One of the foundations of the scientific method is the reproducibility of results. In a lab anywhere around the world, a researcher should be able to study the same subject as another scientist and reproduce the same data, or analyze the same data and notice the same patterns.
This is why the findings of a study published today in Current Biology are so concerning. When a group of researchers tried to email the authors of 516 biological studies published between 1991 and 2011 and ask for the raw data, they were dismayed to find that more 90 percent of the oldest data (from papers written more than 20 years ago) were inaccessible. In total, even including papers published as recently as 2011, they were only able to track down the data for 23 percent.
"Everybody kind of knows that if you ask a researcher for data from old studies, they'll hem and haw, because they don't know where it is," says Timothy Vines, a zoologist at the University of British Columbia, who led the effort. "But there really hadn't ever been systematic estimates of how quickly the data held by authors actually disappears."
To make their estimate, his group chose a type of data that's been relatively consistent over time—anatomical measurements of plants and animals—and dug up between 25 and 40 papers for each odd year during the period that used this sort of data, to see if they could hunt down the raw numbers.
A surprising amount of their inquiries were halted at the very first step: for 25 percent of the studies, active email addresses couldn't be found, with defunct addresses listed on the paper itself and web searches not turning up any current ones. For another 38 percent of studies, their queries led to no response. Another 7 percent of the data sets were lost or inaccessible.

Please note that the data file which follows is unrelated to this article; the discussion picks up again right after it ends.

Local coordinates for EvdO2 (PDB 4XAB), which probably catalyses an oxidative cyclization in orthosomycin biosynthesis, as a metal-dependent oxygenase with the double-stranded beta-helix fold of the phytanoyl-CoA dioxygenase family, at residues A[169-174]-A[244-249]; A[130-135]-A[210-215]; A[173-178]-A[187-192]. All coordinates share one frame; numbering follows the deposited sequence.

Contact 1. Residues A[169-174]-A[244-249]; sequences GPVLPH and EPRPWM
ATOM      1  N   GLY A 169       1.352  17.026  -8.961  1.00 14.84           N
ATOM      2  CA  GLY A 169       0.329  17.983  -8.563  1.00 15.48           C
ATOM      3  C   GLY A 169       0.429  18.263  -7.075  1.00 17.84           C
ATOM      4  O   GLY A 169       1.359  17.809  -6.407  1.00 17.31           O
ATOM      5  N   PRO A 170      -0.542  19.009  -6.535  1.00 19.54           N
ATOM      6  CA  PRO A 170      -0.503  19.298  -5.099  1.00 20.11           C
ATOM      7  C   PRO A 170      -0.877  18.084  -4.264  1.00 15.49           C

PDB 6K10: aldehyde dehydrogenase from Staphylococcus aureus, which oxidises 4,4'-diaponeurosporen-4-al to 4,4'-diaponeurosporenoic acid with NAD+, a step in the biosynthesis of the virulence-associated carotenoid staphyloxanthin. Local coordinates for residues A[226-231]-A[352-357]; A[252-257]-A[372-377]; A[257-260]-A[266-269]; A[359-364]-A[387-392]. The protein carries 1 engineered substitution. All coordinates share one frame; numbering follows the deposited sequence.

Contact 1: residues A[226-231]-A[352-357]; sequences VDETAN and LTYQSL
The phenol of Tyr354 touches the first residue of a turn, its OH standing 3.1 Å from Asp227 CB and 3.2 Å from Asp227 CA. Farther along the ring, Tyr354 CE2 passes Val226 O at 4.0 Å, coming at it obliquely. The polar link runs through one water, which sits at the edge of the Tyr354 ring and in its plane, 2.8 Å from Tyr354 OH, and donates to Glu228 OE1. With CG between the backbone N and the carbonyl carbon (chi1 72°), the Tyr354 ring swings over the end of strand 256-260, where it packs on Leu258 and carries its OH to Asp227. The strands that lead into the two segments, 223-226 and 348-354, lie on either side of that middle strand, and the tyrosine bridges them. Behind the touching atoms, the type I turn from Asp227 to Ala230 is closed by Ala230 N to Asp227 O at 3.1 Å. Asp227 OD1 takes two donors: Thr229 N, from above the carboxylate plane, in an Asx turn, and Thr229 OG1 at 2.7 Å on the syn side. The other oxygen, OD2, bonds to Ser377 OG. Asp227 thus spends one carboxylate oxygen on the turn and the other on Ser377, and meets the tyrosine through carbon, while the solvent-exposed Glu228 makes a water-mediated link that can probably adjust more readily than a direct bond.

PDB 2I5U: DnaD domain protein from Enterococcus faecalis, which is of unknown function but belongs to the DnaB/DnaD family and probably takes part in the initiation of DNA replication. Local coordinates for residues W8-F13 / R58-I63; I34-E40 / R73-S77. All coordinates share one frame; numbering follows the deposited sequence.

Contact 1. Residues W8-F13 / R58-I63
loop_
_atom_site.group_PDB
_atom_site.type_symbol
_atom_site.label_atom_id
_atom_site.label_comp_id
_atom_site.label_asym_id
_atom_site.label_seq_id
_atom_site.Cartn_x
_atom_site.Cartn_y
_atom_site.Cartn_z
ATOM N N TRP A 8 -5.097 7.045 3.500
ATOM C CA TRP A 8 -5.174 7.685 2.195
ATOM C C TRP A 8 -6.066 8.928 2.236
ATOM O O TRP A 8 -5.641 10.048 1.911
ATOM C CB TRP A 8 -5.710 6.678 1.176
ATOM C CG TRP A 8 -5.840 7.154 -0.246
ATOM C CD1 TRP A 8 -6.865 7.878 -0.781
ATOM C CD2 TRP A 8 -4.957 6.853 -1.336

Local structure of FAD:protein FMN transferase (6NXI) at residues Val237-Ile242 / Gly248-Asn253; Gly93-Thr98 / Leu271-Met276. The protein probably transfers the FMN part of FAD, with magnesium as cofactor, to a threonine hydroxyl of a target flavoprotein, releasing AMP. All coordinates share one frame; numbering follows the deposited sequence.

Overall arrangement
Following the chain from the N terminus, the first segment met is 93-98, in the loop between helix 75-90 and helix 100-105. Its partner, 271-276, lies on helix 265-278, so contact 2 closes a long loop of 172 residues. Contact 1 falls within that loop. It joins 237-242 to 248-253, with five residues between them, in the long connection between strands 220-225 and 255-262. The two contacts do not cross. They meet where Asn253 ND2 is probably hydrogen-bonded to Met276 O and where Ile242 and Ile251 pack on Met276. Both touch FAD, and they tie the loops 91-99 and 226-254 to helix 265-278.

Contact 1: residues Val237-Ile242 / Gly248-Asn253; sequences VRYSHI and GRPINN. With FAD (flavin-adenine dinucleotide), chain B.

"Some of the time, for instance, it was saved on three-and-a-half inch floppy disks, so no one could access it, because they no longer had the proper drives," Vines says. Because the basic idea of keeping data is so that it can be used by others in future research, this sort of obsolescence essentially renders the data useless.
These might seem like mundane obstacles, but scientists are just like the rest of us—they change email addresses, they get new computers with different drives, they lose their file backups—so these trends reflect serious, systemic problems in science.
And preserving data is so important, it's worth remembering, because it's impossible to predict in which directions research will move in the future. Vines, for instance, has been conducting his own research on a pair of toad species native to Eastern Europe that seem to be in the process of hybridizing. In the 1980s, he says, a separate team of researchers was working on the same topic, and came across an old paper that documented the distribution of these toads in the 1930s. Knowing that their distribution had changed relatively little over the intervening decades allowed the scientists to make all sorts of calculations that wouldn't have been possible otherwise. "That original data being available, from a very small old study written in Polish, was incredibly useful to researchers that came along 70 years later," he says.
There's also the fact that so much of this research is paid for with public funding, much of it coming through grants that stipulate that resulting data be made freely available to the public. Additionally, field data is affected by the circumstances of the environment in which it's collected—thus, it's impossible to perfectly replicate later on, when conditions have changed.
What's the solution? Some journals—including Molecular Ecology, of which Vines is a managing editor—have adopted policies that require authors to submit raw data along with their papers, allowing the journal itself to archive the data in perpetuity. Although journals, like people, are susceptible to changing email addresses and technological obsolescence, these problems can be much more easily managed at the institutional scale.